In this intricate landscape, fruit flies emerge as a powerful tool for unraveling the complexity of ASD.
In the unique context of Qatar, where prevalence of ASD slightly eclipses global estimates and genetics contribute to over 83% of familial cases, the challenges in identifying risk genes and comprehending their pathological mechanisms assume multifaceted dimensions.
Notably, the absence of a rodent facility for neurogenetics and behavioural research adds an extra layer of complexity to this quest. Amidst these challenges, the fruit fly emerges as an invaluable ally.
At the helm of this transformative pursuit is a global consortium of scientists coalescing around the laboratory of Prof. Hugo Bellen at Baylor College of Medicine.
United in their pursuit of validating genetic variants and unraveling disease mechanisms, their collective efforts have unveiled the genetic origins of an impressive 35 human diseases within a mere five years. This monumental achievement has cast a luminous spotlight on intricate disease mechanisms ushering in new horizons for therapeutic interventions.
Thanks in no small part to fruit flies, they have also propelled the realm of medical science into uncharted territories and enriched lives along the way.
For its part, Hamad Bin Khalifa University’s (HBKU) College of Health & Life Sciences (CHLS) has also pioneered the use of fruit flies-based models in research covering ASD and other neurodevelopmental disorders.
With recent entries in high-impact journals like the Journal of Neurodevelopmental Disorders and PLOS Biology, the College’s work epitomises precision in modelling and understanding molecular mechanisms associated with autism.
Directed at the Single Stranded Binding Protein 3 (SSBP3/Ssdp) gene, previously implicated in neurodevelopmental disorders and autism, researchers leverage the might of fruit flies to unveil developmental, morphological, molecular, cellular, and behavioural deficits that resonate with challenges posed by ASD. Rooted in the strengths of fruit flies and amplified by genetic and molecular biology tools, they also unveil hitherto unseen molecular mechanisms mediated by SSBP3 within the Drosophila brain.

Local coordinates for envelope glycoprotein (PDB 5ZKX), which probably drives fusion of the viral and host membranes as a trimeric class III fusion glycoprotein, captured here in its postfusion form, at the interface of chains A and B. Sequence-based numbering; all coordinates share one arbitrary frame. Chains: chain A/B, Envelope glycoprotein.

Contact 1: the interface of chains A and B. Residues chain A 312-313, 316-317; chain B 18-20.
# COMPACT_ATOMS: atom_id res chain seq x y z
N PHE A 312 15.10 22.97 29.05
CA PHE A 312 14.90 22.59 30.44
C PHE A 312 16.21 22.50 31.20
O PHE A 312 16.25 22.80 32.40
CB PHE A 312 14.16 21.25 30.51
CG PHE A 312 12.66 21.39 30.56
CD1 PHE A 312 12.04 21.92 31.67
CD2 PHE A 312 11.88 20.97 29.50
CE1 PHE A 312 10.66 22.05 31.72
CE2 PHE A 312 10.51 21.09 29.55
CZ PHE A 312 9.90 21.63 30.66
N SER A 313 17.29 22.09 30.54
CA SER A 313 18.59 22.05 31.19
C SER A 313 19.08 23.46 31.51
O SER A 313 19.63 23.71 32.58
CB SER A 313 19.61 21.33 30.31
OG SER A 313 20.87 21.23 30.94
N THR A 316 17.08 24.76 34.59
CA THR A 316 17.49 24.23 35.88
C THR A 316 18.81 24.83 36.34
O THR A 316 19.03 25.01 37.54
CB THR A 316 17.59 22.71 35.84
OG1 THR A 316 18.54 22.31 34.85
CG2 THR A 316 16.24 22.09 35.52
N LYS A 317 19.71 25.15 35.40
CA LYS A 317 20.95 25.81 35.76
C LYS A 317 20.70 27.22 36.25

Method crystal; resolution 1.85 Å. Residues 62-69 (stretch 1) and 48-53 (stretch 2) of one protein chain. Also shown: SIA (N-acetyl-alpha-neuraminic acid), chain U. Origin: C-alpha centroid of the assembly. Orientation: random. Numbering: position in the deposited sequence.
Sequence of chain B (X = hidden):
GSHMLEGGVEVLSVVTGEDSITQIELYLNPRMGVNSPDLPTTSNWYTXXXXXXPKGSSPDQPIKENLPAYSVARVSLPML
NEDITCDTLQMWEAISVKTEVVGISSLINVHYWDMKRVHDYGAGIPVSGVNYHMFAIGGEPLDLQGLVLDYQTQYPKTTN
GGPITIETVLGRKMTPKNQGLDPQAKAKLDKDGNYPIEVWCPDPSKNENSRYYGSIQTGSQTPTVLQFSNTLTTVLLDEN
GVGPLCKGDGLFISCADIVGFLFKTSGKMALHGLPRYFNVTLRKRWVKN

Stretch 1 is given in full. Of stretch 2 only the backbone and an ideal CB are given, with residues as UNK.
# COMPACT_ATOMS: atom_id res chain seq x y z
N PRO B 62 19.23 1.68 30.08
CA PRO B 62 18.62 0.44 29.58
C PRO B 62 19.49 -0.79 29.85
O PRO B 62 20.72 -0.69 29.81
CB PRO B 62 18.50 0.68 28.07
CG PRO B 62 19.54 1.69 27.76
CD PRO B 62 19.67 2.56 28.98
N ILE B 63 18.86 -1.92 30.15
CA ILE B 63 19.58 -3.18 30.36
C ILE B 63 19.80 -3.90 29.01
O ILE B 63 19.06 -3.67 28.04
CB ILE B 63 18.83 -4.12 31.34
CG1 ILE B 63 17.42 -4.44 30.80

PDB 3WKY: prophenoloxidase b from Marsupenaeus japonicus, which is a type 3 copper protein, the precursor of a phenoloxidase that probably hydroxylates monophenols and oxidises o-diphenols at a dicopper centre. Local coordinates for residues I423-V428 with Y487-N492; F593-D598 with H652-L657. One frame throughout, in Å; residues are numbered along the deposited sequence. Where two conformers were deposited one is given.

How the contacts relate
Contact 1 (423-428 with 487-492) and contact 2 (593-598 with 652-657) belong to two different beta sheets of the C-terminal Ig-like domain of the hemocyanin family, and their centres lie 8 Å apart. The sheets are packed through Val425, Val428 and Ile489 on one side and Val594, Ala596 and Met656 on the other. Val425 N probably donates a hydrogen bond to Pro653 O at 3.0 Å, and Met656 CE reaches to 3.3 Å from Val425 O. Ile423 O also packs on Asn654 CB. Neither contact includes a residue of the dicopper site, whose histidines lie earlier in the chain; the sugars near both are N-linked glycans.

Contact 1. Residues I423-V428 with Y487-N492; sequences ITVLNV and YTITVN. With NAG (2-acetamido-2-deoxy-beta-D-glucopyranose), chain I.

These endeavours collectively underscore the vast insights that increasingly emerge from even the humblest of organisms, such as fruit flies.
They also offer a rich tapestry of knowledge to comprehend fundamental human diseases and pave the path toward intervention strategies and promising avenues for future research. Drug screening is a case in point, with researchers at the University of Massachusetts’ Center for Personalized Cancer Therapeutics currently using Drosophila to test combinations of FDA-approved drugs and their ability to reduce disease symptoms.
Scientists engaged in autism research will undoubtedly be observing these experiments with great interest, particularly if they reveal new opportunities to utilise fruit flies in their work.
Dr. Mohammad Farhan is an assistant professor at Hamad Bin Khalifa University’s College of Health and Life Sciences.
This piece has been submitted by HBKU’s Communications Directorate on behalf of its author. The thoughts and views expressed are the author’s own and do not necessarily reflect an official University stance.